Balancing life and work can be a tricky task for many workers, but with the proper working environment and some best practices for creating a positive workplace, it can be done. One workplace health management specialist shows how.
Certain provinces across the country have something to look forward to this weekend: Family Day. A public holiday that celebrates the importance of family life, Family Day allows families a much-needed break from the stress of work.
According to the 2001 National Work Life Conflict Study by the Public Health Agency of Canada, one in four Canadian workers are unable to balance life and work demands. As much as 60 per cent of workers are estimated to be struggling significantly with the issue of maintaining a sense of balance between their work and personal lives.
“These are troubling statistics,” said Julie Holden, vice-president of employer services with Banyan Work Health Solutions, provider of health management service for employers and insurers across Canada.
“Employees experiencing a lack of work-life balance and high levels of stress are likely to miss more work days per year, are less committed to the organization, are more likely to consider leaving and hesitant to return to work after a disability leave.”
Holden urged employers to take advantage of the Family Day holiday and use it as an opportunity to start thinking about ways to improve work-health balance among their employees, all year round.
To avoid a stressed out and unbalanced workforce, Holden suggests companies consider the following options in order to create a healthy workplace that is conducive to the employees’ well-being:
• Set clear work expectations. Often employees have competing or convoluted expectations regarding what they are being measured on — and simply what they’re supposed to be doing at work on a daily basis. Employers and employees would benefit from providing clear goals that can be developed collaboratively. By removing confusing information around job expectations, employees are less stressed and can focus on accomplishing their goals.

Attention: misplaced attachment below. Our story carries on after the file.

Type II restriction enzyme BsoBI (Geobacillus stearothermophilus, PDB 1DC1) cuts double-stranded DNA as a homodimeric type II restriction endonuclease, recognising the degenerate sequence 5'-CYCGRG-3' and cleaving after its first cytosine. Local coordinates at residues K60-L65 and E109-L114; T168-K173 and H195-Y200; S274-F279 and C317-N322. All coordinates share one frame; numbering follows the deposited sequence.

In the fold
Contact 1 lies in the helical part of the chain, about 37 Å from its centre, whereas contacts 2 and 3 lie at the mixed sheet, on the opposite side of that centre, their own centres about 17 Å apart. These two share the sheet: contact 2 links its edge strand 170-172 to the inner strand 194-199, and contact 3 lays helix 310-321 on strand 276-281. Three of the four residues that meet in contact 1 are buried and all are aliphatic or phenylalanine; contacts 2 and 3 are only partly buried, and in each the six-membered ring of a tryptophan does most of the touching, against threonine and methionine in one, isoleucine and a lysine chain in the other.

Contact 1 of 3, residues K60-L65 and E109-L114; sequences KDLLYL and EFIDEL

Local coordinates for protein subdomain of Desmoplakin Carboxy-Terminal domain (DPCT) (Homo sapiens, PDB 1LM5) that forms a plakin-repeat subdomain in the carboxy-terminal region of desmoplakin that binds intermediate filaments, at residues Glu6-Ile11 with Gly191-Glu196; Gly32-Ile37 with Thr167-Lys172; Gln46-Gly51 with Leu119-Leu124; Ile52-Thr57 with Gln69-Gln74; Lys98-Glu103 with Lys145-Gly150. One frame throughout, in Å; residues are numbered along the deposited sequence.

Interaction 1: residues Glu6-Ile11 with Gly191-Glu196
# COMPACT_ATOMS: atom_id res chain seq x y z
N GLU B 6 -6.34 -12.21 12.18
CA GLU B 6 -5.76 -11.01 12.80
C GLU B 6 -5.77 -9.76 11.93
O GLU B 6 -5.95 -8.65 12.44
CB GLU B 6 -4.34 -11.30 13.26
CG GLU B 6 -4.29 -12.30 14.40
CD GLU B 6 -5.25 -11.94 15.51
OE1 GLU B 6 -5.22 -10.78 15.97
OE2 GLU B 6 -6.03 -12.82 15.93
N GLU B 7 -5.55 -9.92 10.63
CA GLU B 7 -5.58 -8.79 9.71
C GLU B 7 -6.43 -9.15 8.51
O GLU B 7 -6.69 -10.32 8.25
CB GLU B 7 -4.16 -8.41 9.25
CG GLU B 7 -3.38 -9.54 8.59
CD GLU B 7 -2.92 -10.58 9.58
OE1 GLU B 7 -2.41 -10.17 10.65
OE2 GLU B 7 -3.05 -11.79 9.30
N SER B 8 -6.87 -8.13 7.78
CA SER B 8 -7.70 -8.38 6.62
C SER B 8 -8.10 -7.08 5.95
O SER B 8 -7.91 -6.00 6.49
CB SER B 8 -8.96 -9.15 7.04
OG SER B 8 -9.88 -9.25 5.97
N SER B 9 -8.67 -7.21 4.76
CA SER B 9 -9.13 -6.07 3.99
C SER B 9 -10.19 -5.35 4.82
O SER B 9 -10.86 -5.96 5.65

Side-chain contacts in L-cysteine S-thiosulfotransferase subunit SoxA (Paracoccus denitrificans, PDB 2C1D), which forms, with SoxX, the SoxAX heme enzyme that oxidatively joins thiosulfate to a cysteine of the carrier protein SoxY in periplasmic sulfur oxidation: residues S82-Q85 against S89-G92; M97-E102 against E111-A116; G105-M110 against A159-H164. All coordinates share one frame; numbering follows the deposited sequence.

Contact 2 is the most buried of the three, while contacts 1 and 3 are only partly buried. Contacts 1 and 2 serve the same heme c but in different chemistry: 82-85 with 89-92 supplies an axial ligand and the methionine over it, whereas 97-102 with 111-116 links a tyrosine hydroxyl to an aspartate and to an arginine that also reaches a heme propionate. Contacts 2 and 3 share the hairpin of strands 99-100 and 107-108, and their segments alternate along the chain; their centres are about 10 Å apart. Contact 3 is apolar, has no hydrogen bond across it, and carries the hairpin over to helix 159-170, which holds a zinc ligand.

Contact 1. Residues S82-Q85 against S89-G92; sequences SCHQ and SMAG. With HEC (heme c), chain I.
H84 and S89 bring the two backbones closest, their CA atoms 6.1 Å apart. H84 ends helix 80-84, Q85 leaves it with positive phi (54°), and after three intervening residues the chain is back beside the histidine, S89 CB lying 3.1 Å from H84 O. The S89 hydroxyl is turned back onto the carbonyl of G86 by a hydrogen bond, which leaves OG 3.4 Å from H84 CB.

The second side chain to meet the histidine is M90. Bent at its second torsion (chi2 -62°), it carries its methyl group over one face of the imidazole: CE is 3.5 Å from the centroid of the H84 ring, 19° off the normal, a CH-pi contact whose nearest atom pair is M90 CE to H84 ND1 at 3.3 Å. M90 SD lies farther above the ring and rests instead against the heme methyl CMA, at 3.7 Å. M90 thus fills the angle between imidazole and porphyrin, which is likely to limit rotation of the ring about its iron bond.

• Offer flexible working arrangements to accommodate family and child care commitments. This can be one element that causes anxiety among employees — arranging work-life balance, which includes ensuring their children and in some cases, their parents, are cared for while they work. Offering flexible working arrangements will ease the pressure and enable the employee to focus on the job and not worry about their families while they are at work. Work-life balance is about a culture and not a one-off “allowance” (i.e. “You can come in late next Tuesday”). It’s really about empowering employees to make decisions about their work and life and how this may be harmonized for the benefit of all.
• Reduce excessive workloads. Employees often feel overwhelmed when they’re carrying too much of a workload. This sometimes happens quite insidiously. A typical scenario would entail one employee going off for a few days and the employer asking another employee to pitch in while his or her co-worker is off. Before that employee knows it, he or she has assumed part of a workload on an ongoing basis. Covering for another co-worker’s temporary absence has now become part of that worker’s permanent task. This leaves the employee feeling stressed and ultimately less productive. Employers and employees will benefit from having balanced, appropriate workloads which may be monitored regularly.
• Detect early signs of stress. People often will show signs of stress if you know what to look for:
· Overly tired
· Down or depressed
· Seemingly stuck or unable to move forward with work assignments
· Unwilling to cooperate with colleagues/conflicts
· Overabundance of mistakes or missing deadlines
Employers can educate their supervisors and workers about stress and how to help a co-worker if these signs emerge. Things like a healthy newsletter or a lunch-and-learn session can help to educate and be part of an overall health management strategy.
• Find neutral ground. Identify a neutral go-to person inside or outside of the office who can help employees address conflicts as they arise. Conflict situations can and do arise on occasion in any work environment. Having a neutral person who can help defuse and look for positive solutions will help. Employees may feel that that they can’t talk to their supervisor or manager about certain issues, so having another person to go to will be beneficial. This may be a consultant outside of the company, someone in Human Resources or perhaps a small team of two or three representatives. Rolling out a process for conflict resolution to your employees should be a positive step in the right direction.
The 2010 Towers Watson Staying@Work report revealed that those companies doing more to help employees are seeing the benefits of increased financial performance and a more stable workforce. Holden said respecting family and personal time will help build a happier and more productive workforce.